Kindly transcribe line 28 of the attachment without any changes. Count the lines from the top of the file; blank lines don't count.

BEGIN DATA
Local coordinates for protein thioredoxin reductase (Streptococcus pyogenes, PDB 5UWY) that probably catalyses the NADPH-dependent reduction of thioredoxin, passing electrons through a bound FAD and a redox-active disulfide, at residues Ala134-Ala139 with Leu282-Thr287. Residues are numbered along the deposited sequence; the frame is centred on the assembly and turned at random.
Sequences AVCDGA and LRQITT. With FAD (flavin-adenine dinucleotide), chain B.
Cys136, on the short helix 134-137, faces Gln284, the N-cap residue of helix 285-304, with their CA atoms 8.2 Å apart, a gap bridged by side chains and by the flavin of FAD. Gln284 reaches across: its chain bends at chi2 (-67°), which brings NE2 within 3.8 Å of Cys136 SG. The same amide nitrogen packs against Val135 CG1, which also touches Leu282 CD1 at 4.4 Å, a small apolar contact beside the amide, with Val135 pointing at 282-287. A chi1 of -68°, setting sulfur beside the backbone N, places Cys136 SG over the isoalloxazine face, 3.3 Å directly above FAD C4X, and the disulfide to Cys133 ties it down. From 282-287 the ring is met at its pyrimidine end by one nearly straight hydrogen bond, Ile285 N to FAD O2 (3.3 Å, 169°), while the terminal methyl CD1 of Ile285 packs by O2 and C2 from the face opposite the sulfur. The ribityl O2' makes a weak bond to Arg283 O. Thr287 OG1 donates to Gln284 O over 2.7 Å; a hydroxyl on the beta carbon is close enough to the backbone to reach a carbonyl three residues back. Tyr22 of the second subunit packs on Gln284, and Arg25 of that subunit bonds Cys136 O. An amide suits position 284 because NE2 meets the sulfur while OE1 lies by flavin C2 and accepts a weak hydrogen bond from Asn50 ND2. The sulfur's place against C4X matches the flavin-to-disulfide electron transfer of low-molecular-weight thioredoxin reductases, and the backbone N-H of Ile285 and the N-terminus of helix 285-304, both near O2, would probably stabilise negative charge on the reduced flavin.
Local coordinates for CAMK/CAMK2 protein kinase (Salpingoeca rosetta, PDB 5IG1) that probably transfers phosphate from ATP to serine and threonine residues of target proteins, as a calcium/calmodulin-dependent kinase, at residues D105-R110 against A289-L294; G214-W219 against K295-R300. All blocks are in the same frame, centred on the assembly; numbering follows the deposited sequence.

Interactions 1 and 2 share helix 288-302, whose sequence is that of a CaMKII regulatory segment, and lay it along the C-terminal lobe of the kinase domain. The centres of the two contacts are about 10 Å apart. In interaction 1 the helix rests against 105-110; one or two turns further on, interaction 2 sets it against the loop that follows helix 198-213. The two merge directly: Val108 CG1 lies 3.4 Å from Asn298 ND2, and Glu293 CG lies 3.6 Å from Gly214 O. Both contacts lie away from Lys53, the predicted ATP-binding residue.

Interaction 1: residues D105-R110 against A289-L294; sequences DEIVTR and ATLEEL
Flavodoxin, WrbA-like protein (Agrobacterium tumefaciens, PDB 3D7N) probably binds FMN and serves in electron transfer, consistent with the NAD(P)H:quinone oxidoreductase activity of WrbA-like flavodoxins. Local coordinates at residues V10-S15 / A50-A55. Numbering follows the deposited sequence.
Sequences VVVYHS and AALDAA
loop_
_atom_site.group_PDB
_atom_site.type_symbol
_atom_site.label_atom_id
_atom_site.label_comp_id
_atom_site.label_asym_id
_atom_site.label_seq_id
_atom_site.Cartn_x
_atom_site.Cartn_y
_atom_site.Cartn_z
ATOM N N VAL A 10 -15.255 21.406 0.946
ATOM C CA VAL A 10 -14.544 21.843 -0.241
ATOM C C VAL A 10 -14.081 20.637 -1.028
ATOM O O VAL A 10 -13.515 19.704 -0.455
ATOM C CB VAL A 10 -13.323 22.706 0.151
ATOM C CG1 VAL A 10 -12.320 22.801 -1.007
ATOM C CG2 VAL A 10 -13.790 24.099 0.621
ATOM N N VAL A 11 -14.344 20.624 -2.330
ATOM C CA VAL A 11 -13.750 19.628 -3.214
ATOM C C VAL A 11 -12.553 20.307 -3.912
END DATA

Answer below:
ATOM C C VAL A 11 -12.553 20.307 -3.912